Two new genes involved in Aicardi-Goutières syndrome
A publication in Nature Genetics from Prof Yanick Crow’s laboratory has identified two new genes involved in the Mendelian inflammatory disorder Aicardi-Goutières syndrome.
Type 1 interferons are the body's first line of defence against viral infection, orchestrating the antiviral response in infected cells. Interferons are activated by the presence of DNA or RNA of viral origin. A molecule called cGAS is responsible for identifying viral DNA and then triggering a cascade of reactions that result in the expression of type 1 interferons. Importantly, given that our own cells are full of our own DNA, there is a risk of confusing self-derived DNA as ‘viral’. Intriguingly, cGAS has recently been found to be present in the cell nucleus, begging the question as to how the anti-viral sensing machinery is not triggered by nuclear DNA.
Type 1 interferonopathies, including Aicardi-Goutières syndrome (AGS), are hereditary diseases characterized by an overexpression of type 1 interferons. It is thought that the overactivation of type 1 interferon leads to damage of the body’s cells. Prof Yanick Crow and his group have been working on AGS for more than 20 years, previously identifying seven disease-associated genotypes, with these discoveries highlighting novel therapeutic strategies.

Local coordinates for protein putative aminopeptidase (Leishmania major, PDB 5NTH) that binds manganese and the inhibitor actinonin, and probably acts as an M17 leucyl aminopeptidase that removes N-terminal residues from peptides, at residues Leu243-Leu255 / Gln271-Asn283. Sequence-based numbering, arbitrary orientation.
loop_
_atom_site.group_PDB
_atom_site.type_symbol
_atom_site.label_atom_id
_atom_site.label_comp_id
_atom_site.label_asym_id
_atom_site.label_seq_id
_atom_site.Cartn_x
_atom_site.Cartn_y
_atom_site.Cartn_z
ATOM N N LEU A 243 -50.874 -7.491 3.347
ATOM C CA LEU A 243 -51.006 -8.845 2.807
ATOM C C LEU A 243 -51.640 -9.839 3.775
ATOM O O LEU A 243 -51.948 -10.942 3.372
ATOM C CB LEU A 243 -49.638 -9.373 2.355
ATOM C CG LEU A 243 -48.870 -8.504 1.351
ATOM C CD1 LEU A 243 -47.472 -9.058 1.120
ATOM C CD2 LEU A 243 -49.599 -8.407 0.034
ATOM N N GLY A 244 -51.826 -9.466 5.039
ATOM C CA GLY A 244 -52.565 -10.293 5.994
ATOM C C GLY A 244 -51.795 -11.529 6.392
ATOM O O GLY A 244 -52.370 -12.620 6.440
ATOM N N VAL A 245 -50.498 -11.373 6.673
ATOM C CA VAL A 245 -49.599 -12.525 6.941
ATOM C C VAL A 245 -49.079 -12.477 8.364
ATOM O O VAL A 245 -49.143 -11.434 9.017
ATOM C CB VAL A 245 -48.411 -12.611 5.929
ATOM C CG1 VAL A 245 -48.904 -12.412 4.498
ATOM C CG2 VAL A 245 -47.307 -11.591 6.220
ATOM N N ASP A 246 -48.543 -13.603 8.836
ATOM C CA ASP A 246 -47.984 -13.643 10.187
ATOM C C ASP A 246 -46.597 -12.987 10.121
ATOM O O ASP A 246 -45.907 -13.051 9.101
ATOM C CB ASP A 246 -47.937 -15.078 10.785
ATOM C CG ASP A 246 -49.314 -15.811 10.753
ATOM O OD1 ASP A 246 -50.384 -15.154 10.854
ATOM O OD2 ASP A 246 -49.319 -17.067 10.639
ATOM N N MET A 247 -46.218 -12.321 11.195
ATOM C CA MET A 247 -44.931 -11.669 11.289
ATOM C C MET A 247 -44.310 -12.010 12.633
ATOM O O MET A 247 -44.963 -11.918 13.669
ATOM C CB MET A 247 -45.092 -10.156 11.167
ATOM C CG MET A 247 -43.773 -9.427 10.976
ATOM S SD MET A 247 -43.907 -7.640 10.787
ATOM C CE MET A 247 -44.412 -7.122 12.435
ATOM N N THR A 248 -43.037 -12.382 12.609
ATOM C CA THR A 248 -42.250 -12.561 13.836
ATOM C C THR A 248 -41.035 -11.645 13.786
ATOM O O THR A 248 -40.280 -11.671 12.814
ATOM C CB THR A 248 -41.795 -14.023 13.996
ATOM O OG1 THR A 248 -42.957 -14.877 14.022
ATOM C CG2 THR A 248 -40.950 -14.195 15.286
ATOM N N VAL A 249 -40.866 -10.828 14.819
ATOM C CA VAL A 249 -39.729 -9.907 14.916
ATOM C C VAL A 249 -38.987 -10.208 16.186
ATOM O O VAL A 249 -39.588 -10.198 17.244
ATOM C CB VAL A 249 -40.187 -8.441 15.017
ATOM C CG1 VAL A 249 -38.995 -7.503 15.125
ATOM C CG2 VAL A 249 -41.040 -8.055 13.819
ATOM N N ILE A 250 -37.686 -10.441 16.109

Yanick Crow's team, working with HGU colleagues including Nick Gilbert, Martin Reijns and Andrew Jackson, have now identified mutations in either LSM11 or the snRNA U7 to represent new causes of AGS, leading to the activation of cGAS and the excessive production of type 1 interferons. These mutations affect the expression of proteins called histones. Histones ‘coat’ the DNA within the nucleus, and are involved in both the compaction of genomic DNA and its accessibility during gene expression and cell division. Mutations in LSM11 and U7 alter the normal coating of nuclear DNA by histones, and are associated with both a redistribution of cGAS within the nucleus and its activation. Importantly, recently published in vitro work by other researchers has shown that histones are essential to prevent cGAS from recognizing nuclear DNA. The new findings from the Crow group confirm the critical role of histones in preventing autoinflammation in normal human physiology.
This new finding is important in providing families with an explanation for the disease affecting their children. Moreover, our data emphasise the power of studies of rare disease in the dissection of complex human biology – in this case relating to innate immune sensing.
Read the paper in Nature Genetics https://doi.org/10.1038/s41588-020-00737-3